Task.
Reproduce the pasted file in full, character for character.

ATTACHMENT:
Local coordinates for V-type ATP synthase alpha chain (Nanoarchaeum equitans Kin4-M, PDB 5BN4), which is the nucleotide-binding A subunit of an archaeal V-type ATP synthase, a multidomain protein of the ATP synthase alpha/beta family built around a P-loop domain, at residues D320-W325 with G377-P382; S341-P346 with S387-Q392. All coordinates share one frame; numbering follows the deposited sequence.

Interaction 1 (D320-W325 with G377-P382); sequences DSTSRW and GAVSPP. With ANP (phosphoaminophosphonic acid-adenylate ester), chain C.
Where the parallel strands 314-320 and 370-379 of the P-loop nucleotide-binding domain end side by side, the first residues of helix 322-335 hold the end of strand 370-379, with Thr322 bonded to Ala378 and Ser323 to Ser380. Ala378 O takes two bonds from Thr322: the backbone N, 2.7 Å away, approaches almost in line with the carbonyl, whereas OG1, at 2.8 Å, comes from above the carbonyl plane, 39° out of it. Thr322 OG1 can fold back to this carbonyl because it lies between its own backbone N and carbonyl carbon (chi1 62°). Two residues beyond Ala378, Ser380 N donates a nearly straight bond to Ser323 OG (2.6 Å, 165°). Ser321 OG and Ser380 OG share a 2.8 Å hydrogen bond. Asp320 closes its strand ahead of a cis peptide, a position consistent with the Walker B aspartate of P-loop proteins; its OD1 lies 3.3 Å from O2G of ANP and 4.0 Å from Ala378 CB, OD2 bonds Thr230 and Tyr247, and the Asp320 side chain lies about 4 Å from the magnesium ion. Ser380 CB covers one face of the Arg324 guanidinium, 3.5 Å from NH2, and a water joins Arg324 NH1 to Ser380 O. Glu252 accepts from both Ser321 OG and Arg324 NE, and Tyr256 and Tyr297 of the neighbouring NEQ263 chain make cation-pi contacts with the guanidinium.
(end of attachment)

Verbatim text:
Local coordinates for V-type ATP synthase alpha chain (Nanoarchaeum equitans Kin4-M, PDB 5BN4), which is the nucleotide-binding A subunit of an archaeal V-type ATP synthase, a multidomain protein of the ATP synthase alpha/beta family built around a P-loop domain, at residues D320-W325 with G377-P382; S341-P346 with S387-Q392. All coordinates share one frame; numbering follows the deposited sequence.

Interaction 1 (D320-W325 with G377-P382); sequences DSTSRW and GAVSPP. With ANP (phosphoaminophosphonic acid-adenylate ester), chain C.
Where the parallel strands 314-320 and 370-379 of the P-loop nucleotide-binding domain end side by side, the first residues of helix 322-335 hold the end of strand 370-379, with Thr322 bonded to Ala378 and Ser323 to Ser380. Ala378 O takes two bonds from Thr322: the backbone N, 2.7 Å away, approaches almost in line with the carbonyl, whereas OG1, at 2.8 Å, comes from above the carbonyl plane, 39° out of it. Thr322 OG1 can fold back to this carbonyl because it lies between its own backbone N and carbonyl carbon (chi1 62°). Two residues beyond Ala378, Ser380 N donates a nearly straight bond to Ser323 OG (2.6 Å, 165°). Ser321 OG and Ser380 OG share a 2.8 Å hydrogen bond. Asp320 closes its strand ahead of a cis peptide, a position consistent with the Walker B aspartate of P-loop proteins; its OD1 lies 3.3 Å from O2G of ANP and 4.0 Å from Ala378 CB, OD2 bonds Thr230 and Tyr247, and the Asp320 side chain lies about 4 Å from the magnesium ion. Ser380 CB covers one face of the Arg324 guanidinium, 3.5 Å from NH2, and a water joins Arg324 NH1 to Ser380 O. Glu252 accepts from both Ser321 OG and Arg324 NE, and Tyr256 and Tyr297 of the neighbouring NEQ263 chain make cation-pi contacts with the guanidinium.